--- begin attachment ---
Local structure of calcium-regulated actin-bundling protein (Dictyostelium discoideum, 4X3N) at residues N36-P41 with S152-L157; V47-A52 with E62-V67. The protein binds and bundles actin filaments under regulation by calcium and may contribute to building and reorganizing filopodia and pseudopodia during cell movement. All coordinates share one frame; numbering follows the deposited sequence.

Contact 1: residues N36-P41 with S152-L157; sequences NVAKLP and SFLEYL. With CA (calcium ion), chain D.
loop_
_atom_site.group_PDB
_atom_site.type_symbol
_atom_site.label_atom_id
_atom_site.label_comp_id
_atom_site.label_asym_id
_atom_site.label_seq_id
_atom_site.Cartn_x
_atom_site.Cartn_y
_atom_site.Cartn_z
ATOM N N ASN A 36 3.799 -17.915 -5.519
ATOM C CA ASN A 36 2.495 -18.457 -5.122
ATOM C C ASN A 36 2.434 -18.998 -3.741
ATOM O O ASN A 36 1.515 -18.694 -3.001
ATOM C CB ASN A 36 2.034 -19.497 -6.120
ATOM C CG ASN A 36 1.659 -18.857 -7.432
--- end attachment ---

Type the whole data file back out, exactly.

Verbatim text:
Local structure of calcium-regulated actin-bundling protein (Dictyostelium discoideum, 4X3N) at residues N36-P41 with S152-L157; V47-A52 with E62-V67. The protein binds and bundles actin filaments under regulation by calcium and may contribute to building and reorganizing filopodia and pseudopodia during cell movement. All coordinates share one frame; numbering follows the deposited sequence.

Contact 1: residues N36-P41 with S152-L157; sequences NVAKLP and SFLEYL. With CA (calcium ion), chain D.
loop_
_atom_site.group_PDB
_atom_site.type_symbol
_atom_site.label_atom_id
_atom_site.label_comp_id
_atom_site.label_asym_id
_atom_site.label_seq_id
_atom_site.Cartn_x
_atom_site.Cartn_y
_atom_site.Cartn_z
ATOM N N ASN A 36 3.799 -17.915 -5.519
ATOM C CA ASN A 36 2.495 -18.457 -5.122
ATOM C C ASN A 36 2.434 -18.998 -3.741
ATOM O O ASN A 36 1.515 -18.694 -3.001
ATOM C CB ASN A 36 2.034 -19.497 -6.120
ATOM C CG ASN A 36 1.659 -18.857 -7.432